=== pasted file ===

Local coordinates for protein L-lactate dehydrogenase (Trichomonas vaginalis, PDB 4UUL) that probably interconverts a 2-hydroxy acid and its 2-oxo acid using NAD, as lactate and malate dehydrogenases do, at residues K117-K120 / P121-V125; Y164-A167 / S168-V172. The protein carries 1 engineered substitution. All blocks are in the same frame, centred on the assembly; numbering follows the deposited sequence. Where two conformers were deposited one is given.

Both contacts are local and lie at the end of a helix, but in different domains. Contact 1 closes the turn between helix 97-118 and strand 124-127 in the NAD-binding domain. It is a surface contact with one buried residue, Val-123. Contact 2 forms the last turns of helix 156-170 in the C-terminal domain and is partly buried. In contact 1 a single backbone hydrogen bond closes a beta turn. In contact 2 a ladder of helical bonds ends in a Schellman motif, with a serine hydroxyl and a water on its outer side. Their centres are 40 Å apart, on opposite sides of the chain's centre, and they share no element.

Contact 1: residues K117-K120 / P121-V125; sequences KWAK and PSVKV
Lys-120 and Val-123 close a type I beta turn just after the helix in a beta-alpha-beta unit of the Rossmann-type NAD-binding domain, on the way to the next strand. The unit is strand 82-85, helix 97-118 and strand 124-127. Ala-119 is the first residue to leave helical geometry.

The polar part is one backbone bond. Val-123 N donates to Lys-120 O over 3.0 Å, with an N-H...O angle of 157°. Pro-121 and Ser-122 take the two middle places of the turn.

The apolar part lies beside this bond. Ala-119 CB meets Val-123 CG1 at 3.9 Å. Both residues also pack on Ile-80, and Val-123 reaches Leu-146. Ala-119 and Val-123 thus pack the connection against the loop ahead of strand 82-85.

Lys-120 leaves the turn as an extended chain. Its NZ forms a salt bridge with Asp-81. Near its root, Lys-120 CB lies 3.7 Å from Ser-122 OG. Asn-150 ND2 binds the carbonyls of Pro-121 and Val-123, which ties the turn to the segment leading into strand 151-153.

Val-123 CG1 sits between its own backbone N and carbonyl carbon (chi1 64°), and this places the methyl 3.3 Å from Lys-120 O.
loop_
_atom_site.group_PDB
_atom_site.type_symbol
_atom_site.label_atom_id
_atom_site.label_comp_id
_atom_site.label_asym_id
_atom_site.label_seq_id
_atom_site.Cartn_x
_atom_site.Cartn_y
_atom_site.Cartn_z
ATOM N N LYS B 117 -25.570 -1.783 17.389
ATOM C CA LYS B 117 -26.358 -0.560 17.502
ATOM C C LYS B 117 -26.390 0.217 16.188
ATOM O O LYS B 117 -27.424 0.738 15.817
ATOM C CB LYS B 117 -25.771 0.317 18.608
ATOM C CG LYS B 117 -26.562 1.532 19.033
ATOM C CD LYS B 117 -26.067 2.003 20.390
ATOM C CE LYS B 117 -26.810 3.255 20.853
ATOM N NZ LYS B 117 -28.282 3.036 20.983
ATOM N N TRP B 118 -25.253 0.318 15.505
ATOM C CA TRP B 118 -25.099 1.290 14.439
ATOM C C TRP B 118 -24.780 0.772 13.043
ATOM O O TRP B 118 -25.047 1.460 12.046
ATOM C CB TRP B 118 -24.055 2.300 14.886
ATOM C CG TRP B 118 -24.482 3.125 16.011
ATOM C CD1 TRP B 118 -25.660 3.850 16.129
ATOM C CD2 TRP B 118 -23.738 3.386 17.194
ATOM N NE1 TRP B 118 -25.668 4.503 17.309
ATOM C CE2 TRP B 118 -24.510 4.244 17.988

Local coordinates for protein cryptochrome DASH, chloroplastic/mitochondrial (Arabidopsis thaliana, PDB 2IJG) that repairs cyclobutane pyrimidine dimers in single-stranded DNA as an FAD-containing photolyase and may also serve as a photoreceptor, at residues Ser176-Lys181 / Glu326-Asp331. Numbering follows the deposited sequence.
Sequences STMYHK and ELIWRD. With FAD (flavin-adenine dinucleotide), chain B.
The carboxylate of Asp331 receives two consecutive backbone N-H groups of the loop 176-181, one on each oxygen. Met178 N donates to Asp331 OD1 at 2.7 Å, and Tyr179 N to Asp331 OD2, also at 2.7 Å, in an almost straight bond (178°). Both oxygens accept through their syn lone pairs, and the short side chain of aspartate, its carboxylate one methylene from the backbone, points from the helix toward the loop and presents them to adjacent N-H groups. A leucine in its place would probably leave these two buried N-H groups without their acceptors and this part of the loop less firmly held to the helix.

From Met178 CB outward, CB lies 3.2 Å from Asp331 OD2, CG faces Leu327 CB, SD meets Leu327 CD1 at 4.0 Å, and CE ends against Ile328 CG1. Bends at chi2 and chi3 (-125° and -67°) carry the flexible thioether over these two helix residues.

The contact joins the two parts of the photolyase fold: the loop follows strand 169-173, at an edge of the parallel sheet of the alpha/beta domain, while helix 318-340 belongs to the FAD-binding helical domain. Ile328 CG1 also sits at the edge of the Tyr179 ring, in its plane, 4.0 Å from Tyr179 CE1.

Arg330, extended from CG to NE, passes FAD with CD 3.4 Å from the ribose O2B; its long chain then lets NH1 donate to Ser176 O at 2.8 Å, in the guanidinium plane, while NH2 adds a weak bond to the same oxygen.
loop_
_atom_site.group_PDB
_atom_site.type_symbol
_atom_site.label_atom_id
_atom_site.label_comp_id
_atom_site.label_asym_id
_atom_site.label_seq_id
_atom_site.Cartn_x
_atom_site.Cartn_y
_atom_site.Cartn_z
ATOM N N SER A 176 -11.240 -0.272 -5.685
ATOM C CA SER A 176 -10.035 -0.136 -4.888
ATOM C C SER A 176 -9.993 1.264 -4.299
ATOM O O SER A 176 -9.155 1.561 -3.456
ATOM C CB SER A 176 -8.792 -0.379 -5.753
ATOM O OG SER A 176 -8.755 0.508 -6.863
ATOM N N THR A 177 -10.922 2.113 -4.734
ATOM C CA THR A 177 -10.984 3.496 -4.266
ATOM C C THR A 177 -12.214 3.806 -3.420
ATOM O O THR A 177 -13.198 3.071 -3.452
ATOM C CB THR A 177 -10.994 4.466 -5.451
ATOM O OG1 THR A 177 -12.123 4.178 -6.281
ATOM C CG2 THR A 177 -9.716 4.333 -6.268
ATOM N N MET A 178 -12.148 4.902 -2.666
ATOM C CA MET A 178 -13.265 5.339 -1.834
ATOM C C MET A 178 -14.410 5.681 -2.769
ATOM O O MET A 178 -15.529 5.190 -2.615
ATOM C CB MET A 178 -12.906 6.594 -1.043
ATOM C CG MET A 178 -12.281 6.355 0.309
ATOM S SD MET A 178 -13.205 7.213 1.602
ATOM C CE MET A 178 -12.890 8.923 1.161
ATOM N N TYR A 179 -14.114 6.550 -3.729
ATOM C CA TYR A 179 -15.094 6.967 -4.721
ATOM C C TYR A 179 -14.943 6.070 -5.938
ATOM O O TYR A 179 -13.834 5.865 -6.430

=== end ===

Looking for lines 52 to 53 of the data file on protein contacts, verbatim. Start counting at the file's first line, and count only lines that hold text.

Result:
_atom_site.Cartn_y
_atom_site.Cartn_z